Georgia’s film exports have blossomed recently with innovative and challenging films like “What do we see when we look up at the sky?” “Begin” and “Tame the garden.” Levan Koguashvili’s “Brighton 4th” offers a simpler narrative style as it brings an elderly former wrestler from the capital Tbilisi to Brighton Beach, Brooklyn, to help his sassy son.
Real-life wrestling champion Levan Tediashvili plays Kahki, whose son, Soso, is said to be studying medicine and getting married. Instead, Soso (Giorgi Tabidze, a cheerful dead dog) is shackled to a nagging gambling habit. Kahki band together with friendly neighbors in an inn to build muscles and try to pay off Soso’s sizable debt.
The leisurely story lies within the orbit of this tight-knit immigrant community, where everyone is quick to help (or join the song) and even Soso’s heavy-duty creditors can be soft. Everyone seems to be from the crowded former Soviet republics, and the restaurant halls and overcast skies (photographed by Phedon Papamichael) make it feel like no one has ever left.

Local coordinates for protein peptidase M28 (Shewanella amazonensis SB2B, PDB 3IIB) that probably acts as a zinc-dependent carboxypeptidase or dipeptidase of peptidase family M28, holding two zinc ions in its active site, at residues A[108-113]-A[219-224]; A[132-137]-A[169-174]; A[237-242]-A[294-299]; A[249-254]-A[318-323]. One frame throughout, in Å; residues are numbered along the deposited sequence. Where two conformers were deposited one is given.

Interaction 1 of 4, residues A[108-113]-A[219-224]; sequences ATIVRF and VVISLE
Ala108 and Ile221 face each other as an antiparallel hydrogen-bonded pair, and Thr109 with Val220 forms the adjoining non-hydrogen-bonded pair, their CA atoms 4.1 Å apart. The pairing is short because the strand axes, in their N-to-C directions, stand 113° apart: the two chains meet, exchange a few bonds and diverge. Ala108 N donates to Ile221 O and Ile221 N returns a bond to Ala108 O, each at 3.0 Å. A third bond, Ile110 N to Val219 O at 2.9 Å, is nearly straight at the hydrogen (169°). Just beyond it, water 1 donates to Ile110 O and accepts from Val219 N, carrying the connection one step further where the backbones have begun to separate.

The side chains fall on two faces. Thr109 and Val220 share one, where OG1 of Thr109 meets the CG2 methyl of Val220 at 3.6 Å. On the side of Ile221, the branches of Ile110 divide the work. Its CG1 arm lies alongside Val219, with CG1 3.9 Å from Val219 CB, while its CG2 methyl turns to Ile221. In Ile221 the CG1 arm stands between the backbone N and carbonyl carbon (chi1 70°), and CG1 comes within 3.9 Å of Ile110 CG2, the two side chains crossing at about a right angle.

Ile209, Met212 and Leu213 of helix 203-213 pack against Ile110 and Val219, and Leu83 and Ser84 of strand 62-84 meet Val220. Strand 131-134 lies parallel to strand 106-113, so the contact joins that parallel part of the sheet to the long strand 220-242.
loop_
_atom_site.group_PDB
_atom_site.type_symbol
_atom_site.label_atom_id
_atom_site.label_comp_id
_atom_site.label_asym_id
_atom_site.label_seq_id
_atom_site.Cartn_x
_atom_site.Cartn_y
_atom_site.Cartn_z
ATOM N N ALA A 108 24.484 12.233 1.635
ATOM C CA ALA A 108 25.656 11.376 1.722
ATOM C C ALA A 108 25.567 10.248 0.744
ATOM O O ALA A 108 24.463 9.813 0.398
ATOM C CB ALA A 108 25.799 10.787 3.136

There’s a certain warmth to the film, written by Boris Frumin (who co-produced the gripping chaos drama). “Give Me Freedom”). But the tale of family ties, guilt, and cunning misses out on its uniquely gripping opening scene in a Tbilisi gambling den that could well be a short film in itself. The film ends with a few mourning scenes that deliver a one-of-a-kind punch that might tear a tear or two.
Not rated. In Georgian, Russian, Kazakh and English, with subtitles. Running time: 1 hour 30 minutes. In the theater.
https://www.nytimes.com/2022/01/27/podcasts/brighton-4th-review.html ‘Brighton 4’ Review: Family Bonds, Guilt and Negativity